Liverpool's American millionaire co-owner Tom Hicks has dismissed concerns about the club's financial health and poor start to the season, saying the Reds have never been stronger on or off the pitch.
|George Gillett and Tom Hicks purchased Liverpool in 2007 [GALLO/GETTY]
Hicks has promised to reduce the English Premier League team's debts and significantly strengthen the squad after revealing an estimated $43 million sponsorship income from British bank Standard Chartered and Danish beer Carlsberg next season.
Hicks also maintains that Liverpool operates as a "smart club'' unlike Manchester City, whose business plan he branded unsustainable after an offseason of heavy spending.
"You have to look cash flow rather than accounting and we intend to operate Liverpool where it has a very strong positive cash flow so we have the resources to be as competitive as possible on the pitch - that's our commitment,'' Hicks said.
"We had strong, positive cash flows last year. Our debts levels are at a very comfortable level and we are going to continue bringing it down.
"Our goal is to have less debt than any of the top clubs and that's a commitment we have made and will continue to make.''
Hicks, along with fellow American co-owner George Gillett Jr., reduced the club's debt to around 411 million dollars in July.
Manchester United, who beat Liverpool to the Premier League title last season by four points, have an estimated debt of almost three times that amount.
Manchester City's free-spending Abu Dhabi owner has spent more than 197 million dollars since May strengthening the team.
"It's not sustainable at City, they won't continue to invest like that as it doesn't make good economic sense,'' Hicks said.
"Hopefully they will make the improvements they need to make and then run it more like a business. The smart clubs operate for the long term and you have to look at who have had success for many years.''
Liverpool announced a shirt sponsorship agreement on Monday with Standard Chartered and Hicks anticipates a new deal from next season with Carlsberg, who have been the club's primary sponsor since 1991.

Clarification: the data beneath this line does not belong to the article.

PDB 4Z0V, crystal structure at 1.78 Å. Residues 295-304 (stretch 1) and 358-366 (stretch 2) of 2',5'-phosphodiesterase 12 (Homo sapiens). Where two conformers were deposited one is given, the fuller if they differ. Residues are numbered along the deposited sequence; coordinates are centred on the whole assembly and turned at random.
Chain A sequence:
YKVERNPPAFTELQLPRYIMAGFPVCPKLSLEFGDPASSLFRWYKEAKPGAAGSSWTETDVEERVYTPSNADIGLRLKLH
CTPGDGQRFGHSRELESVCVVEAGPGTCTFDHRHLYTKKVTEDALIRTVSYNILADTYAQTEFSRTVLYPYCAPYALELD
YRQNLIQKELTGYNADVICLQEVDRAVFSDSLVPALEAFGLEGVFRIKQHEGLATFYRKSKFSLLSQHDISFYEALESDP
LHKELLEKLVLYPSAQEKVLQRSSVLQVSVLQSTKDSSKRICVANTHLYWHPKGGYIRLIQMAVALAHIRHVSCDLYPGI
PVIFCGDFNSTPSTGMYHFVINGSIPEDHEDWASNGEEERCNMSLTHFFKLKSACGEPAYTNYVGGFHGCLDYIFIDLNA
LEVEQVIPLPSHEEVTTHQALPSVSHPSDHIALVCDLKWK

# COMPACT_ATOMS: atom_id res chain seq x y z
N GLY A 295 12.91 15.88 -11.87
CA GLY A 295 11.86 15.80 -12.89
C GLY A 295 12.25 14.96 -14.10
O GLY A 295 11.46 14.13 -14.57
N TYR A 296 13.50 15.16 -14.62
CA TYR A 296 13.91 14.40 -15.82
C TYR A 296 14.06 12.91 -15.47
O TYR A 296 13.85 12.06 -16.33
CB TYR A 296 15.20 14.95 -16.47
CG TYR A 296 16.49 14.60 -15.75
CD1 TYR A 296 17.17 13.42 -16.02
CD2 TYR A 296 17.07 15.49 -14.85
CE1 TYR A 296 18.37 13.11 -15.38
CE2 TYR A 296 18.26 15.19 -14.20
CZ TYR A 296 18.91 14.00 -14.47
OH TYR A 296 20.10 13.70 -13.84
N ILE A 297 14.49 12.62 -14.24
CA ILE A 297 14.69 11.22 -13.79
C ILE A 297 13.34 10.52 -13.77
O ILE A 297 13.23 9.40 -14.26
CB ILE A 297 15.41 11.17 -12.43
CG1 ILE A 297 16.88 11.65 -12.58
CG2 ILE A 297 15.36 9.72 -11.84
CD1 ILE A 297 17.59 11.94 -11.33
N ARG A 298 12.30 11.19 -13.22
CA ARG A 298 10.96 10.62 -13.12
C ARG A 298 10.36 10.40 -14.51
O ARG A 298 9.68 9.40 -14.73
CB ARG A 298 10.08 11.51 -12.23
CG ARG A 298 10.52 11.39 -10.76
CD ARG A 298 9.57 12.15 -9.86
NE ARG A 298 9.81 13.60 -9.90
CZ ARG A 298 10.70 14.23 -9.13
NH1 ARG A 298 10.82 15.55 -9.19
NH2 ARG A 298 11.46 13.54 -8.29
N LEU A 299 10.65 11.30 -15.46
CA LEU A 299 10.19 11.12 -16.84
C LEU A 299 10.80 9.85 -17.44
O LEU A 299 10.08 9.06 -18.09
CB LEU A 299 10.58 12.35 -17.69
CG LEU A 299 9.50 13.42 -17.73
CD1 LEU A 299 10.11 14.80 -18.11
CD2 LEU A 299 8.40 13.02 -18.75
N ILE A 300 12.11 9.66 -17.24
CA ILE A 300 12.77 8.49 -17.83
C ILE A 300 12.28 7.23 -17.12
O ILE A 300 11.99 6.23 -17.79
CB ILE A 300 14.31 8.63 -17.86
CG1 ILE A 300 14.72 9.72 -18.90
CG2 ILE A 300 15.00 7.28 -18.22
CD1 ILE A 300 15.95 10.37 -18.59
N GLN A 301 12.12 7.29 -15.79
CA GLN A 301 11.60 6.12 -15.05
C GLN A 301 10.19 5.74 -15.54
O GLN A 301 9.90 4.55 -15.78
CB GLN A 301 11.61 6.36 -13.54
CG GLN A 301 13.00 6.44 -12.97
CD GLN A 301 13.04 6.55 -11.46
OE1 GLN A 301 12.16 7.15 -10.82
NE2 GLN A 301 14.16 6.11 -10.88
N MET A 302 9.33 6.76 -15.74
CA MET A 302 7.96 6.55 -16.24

"We are seeing for the first time the real power of the brand and the power of a well managed club,'' Hicks said.
"I feel very good about the entire club. The total sponsorship contracts should probably bring in 25, 26 million pounds of incremental revenue a year. It's a huge development for the club.''
Standard Chartered will bring in at least 35 million dollars (21 million pounds) each year from the 2010-11 season by replacing Carlsberg on the shirts.
Hicks expects the company to contribute even more than that as the bank acquires new business globally.
"It's not just the 21 million pounds that we will develop from the new sponsorship agreement with Standard Chartered because we will have an additional two or three million pounds for the Infinity part of the deal with Standard Chartered,'' Hicks said.
"We have an existing contract with Carlsberg until the end of the season. Between now and the end of the season we will finalise new arrangements where we will retain the Carlsberg special sponsorship packages and pour Carlsberg products in the stadium. They will be one of our key sponsors, just not on our shirts.''
Hicks expects manager Rafa Benitez to be contacting him and managing director Christian Purslow about using some of the revenue to buy players in the January transfer window.
"Knowing Rafa Benitez I suspect he's got his eye on part of it,'' Hicks said.
"As we build our revenues it gives ability to be more competitive on the pitch and, this is a very important one, but we think we have other opportunities in the future as well.''
Having already lost two games this campaign - the same number as in all of 2008-09 - the Reds are fifth in the standings, six points behind leaders Chelsea.
"Everybody involved with Liverpool wants to win the Premier League, it's been too many years and it's our goal,'' Hicks said.
"Everybody involved with Liverpool wants to win the Premier League, it's been too many years and it's our goal"
"I've been in sport for 15 years and sometimes you have to do things to get the players' attention to wake up and really get focused.
"Maybe we have learned the lesson (from the losses), certainly the way we played on Saturday (beating Burnley 4-0) showed that we have. We have stability and the nucleus of the team.''
Uncertainty lingered over Anfield last season as Benitez's contract negotiations dragged on, but he committed himself to the club until 2014 and key players like Fernando Torres followed him by signing new deals.
"Everything is very stable. I think the management situation at the club has dramatically improved,'' Hicks said.
"There is a real sense of optimism.''